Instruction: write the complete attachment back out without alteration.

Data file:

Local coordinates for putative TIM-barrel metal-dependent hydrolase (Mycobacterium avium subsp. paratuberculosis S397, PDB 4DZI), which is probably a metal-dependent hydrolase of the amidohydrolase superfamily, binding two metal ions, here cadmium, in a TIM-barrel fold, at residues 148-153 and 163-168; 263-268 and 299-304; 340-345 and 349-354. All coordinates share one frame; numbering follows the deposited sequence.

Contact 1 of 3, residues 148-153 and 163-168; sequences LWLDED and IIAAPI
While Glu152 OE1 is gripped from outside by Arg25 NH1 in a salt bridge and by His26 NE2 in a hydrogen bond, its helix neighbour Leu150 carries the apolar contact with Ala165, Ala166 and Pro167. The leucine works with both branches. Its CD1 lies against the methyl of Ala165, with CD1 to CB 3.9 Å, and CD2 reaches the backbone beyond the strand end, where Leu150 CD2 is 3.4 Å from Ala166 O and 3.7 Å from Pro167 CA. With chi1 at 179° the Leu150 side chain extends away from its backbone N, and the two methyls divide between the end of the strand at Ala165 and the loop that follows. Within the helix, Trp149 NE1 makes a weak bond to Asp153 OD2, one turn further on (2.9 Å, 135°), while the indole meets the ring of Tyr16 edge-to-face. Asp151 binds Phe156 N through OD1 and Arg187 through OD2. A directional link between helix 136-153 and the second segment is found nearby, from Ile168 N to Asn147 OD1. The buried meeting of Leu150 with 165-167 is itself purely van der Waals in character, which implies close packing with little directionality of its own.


Local coordinates for putative TIM-barrel metal-dependent hydrolase (Mycobacterium avium subsp. paratuberculosis S397, PDB 4DZI), which is probably a metal-dependent hydrolase of the amidohydrolase superfamily, binding two metal ions, here cadmium, in a TIM-barrel fold, at residues 148-153 and 163-168; 263-268 and 299-304; 340-345 and 349-354. All coordinates share one frame; numbering follows the deposited sequence.

Contact 1 of 3, residues 148-153 and 163-168; sequences LWLDED and IIAAPI
While Glu152 OE1 is gripped from outside by Arg25 NH1 in a salt bridge and by His26 NE2 in a hydrogen bond, its helix neighbour Leu150 carries the apolar contact with Ala165, Ala166 and Pro167. The leucine works with both branches. Its CD1 lies against the methyl of Ala165, with CD1 to CB 3.9 Å, and CD2 reaches the backbone beyond the strand end, where Leu150 CD2 is 3.4 Å from Ala166 O and 3.7 Å from Pro167 CA. With chi1 at 179° the Leu150 side chain extends away from its backbone N, and the two methyls divide between the end of the strand at Ala165 and the loop that follows. Within the helix, Trp149 NE1 makes a weak bond to Asp153 OD2, one turn further on (2.9 Å, 135°), while the indole meets the ring of Tyr16 edge-to-face. Asp151 binds Phe156 N through OD1 and Arg187 through OD2. A directional link between helix 136-153 and the second segment is found nearby, from Ile168 N to Asn147 OD1. The buried meeting of Leu150 with 165-167 is itself purely van der Waals in character, which implies close packing with little directionality of its own.